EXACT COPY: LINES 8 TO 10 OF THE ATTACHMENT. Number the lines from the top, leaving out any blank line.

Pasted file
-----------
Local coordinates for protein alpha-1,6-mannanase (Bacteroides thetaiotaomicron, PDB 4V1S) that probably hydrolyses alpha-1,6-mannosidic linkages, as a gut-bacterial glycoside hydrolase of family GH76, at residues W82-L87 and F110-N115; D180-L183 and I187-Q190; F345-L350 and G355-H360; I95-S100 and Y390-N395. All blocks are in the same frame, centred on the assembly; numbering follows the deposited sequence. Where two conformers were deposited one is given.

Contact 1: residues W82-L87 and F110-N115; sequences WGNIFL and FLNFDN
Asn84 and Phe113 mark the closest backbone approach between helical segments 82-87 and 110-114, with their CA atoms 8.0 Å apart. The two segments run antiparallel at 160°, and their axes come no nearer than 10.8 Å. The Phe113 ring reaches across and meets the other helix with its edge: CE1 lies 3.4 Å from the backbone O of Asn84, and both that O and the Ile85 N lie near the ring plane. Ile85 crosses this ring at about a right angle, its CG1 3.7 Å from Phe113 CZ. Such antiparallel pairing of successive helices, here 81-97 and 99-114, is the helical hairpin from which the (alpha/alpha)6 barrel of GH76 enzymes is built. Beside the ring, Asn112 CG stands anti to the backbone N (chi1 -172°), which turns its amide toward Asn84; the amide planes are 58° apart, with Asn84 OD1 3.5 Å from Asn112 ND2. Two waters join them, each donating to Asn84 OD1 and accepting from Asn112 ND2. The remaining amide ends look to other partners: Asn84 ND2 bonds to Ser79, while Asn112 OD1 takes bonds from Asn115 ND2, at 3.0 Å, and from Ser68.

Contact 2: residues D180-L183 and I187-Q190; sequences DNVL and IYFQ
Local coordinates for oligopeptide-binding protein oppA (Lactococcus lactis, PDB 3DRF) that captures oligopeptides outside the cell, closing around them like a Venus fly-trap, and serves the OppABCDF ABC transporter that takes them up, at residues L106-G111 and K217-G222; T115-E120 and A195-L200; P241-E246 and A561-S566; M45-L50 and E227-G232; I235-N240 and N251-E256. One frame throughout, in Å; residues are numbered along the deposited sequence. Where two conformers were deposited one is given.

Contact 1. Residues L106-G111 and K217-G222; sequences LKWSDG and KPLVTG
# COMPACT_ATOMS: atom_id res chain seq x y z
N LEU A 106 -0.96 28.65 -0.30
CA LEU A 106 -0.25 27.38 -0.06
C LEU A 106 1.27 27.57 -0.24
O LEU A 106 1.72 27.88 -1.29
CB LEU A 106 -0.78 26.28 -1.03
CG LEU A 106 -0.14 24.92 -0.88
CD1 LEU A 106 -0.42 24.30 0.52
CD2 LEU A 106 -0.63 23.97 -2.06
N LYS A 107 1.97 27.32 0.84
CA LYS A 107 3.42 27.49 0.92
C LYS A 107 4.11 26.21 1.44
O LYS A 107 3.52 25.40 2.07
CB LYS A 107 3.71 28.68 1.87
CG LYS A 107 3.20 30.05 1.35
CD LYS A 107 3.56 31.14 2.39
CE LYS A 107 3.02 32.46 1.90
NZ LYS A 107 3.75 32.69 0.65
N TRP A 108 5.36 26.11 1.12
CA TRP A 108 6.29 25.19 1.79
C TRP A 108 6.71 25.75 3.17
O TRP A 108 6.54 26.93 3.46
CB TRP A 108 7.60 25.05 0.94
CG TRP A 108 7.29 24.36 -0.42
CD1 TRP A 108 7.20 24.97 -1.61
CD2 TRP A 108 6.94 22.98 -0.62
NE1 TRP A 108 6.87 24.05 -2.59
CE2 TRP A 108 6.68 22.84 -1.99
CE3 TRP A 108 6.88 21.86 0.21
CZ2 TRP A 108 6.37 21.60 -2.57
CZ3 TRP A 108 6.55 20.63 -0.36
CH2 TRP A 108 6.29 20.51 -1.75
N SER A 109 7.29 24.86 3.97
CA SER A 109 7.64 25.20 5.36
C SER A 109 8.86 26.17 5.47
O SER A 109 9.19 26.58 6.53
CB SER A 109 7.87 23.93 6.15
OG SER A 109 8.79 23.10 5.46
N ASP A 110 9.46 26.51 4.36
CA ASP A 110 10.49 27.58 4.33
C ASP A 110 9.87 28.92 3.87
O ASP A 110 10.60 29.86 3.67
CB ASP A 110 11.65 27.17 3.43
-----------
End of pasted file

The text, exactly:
N LEU A 106 -0.96 28.65 -0.30
CA LEU A 106 -0.25 27.38 -0.06
C LEU A 106 1.27 27.57 -0.24